Culling: “Among the study’s flaws: … It lumps native-born Americans into the overall cost of immigration by calculating costs by household, rather than by individual. Many undocumented immigrants are married to U.S. citizens or have citizen children. To the extent that low-income American family members receive government benefits, they are treated as immigrant-related costs in this study – massively inflating the overall cost estimate. The study ignores that many Americans receiving public benefits would do so regardless of immigration.” (Joshua Culling, “Immigration Analysis Should Include Costs and Benefits,” Americans For Tax Reform, 5/6/13)

Culling: “Among the study’s flaws: … America has entitlement, welfare, and education crises, not an immigration crisis. While the overall cost specific to immigration is inflated, the authors are correct to point out our spiraling entitlement and welfare costs must be addressed. Thankfully, Republicans in the House and Senate are committed to tackling this problem. It must be resolved regardless of immigration levels. Rather than conceding the growth of the welfare state, the authors should acknowledge that a growing workforce, supplemented with foreign workers, is imperative to economic growth while focusing on restricting the runaway growth of government.” (Joshua Culling, “Immigration Analysis Should Include Costs and Benefits,” Americans For Tax Reform, 5/6/13)

American Action Forum’s Doug Holtz-Eakin: “Economist Douglas Holtz-Eakin, former director of the Congressional Budget Office, said the Heritage study ignores key factors like the possibility of illegal immigrants moving up the economic ladder. ‘There’s no upward mobility,’ he told FoxNews.com. ‘They’re frozen’ in low-paying jobs. Holtz-Eakin said the estimate assumes ‘no American dream’ for those who attain legal status.” (“Study pegs cost of immigration bill’s mass legalization at $6.3 trillion,” FOX, 5/6/13)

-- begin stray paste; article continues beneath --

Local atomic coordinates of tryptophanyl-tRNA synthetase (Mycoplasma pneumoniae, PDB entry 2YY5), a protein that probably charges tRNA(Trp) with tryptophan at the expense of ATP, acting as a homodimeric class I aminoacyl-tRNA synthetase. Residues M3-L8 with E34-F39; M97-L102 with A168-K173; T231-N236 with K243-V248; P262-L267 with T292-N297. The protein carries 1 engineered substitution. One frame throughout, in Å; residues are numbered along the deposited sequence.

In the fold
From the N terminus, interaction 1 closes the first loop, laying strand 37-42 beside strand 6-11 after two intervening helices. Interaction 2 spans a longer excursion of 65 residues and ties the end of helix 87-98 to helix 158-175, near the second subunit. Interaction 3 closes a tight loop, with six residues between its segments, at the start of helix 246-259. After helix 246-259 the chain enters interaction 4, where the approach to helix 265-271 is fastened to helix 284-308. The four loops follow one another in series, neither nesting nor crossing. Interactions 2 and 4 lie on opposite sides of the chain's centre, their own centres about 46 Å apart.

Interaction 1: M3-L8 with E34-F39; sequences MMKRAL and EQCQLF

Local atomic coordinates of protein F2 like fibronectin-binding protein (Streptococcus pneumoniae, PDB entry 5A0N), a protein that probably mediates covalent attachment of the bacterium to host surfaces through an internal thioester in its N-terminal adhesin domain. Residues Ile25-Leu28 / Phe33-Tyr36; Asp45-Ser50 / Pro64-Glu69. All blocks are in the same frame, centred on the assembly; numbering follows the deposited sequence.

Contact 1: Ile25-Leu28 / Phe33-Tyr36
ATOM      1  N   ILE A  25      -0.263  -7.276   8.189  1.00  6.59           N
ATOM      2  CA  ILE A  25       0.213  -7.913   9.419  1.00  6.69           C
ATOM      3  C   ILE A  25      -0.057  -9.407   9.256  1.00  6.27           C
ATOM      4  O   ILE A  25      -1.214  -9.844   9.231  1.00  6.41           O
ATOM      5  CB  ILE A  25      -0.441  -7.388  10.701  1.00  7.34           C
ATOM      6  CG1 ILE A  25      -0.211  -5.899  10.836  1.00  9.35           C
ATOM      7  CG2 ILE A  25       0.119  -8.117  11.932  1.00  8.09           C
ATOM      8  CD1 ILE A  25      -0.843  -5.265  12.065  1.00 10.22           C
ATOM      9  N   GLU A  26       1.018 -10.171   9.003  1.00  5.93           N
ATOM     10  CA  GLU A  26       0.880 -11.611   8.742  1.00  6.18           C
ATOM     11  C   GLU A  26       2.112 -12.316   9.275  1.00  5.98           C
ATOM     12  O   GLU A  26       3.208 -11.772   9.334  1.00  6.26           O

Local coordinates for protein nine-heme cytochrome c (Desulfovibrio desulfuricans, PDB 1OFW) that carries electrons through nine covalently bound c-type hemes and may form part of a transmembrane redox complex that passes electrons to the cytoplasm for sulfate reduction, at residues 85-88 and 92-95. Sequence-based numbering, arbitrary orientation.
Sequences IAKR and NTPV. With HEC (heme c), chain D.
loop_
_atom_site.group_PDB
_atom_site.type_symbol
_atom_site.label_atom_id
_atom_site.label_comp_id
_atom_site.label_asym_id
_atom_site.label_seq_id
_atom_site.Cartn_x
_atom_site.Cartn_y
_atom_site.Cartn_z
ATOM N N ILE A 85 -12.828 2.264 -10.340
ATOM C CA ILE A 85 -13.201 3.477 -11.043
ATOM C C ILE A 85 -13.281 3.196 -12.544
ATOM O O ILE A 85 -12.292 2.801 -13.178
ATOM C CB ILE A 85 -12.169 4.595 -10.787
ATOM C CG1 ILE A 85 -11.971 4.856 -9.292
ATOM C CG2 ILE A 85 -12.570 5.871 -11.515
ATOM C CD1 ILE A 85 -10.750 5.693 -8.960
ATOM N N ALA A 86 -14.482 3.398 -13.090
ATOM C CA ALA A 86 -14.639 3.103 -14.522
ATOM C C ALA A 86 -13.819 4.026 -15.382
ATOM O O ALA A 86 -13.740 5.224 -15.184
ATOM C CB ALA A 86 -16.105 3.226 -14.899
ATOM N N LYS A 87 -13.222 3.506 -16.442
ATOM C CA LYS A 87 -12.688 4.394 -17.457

Holtz-Eakin: “It’s a study that is biased against finding any kind of success, and there’s a lot left out.… You’ve got a comprehensive bill that's under consideration. It has border security, employer verification, agriculture programs, H1-B’s, temporary worker programs, a change in core-visa system toward merit-based. You throw all of that out and analyze strictly on the merits of one narrow provision where you assume 100% take-up and no economic progress, it doesn’t seem like a fair reading of the bill.” (Elizabeth Schulze, “Conservatives Spar over Economics of Immigration Reform,” CNBC, 5/7/13)

“The prize for candor, though, went to American Action Forum’s Douglas Holtz-Eakin, who stated flatly, ‘It really misleads.’ Without dynamic scoring, H1-B visas, a guest worker program, and the other economic pluses from immigration reform and with a load of ludicrous assumptions (e.g. everyone would qualify for government benefits and take them) Heritage, he said, ‘gets a really big number.’ He continued in describing the Heritage view of immigrants, ‘There is no American dream. They start in poverty. They end in poverty. Their kids are in poverty.’” (Jennifer Rubin, “Conservative leaders slam Heritage for shoddy immigration study,” The Washington Post, 5/6/13)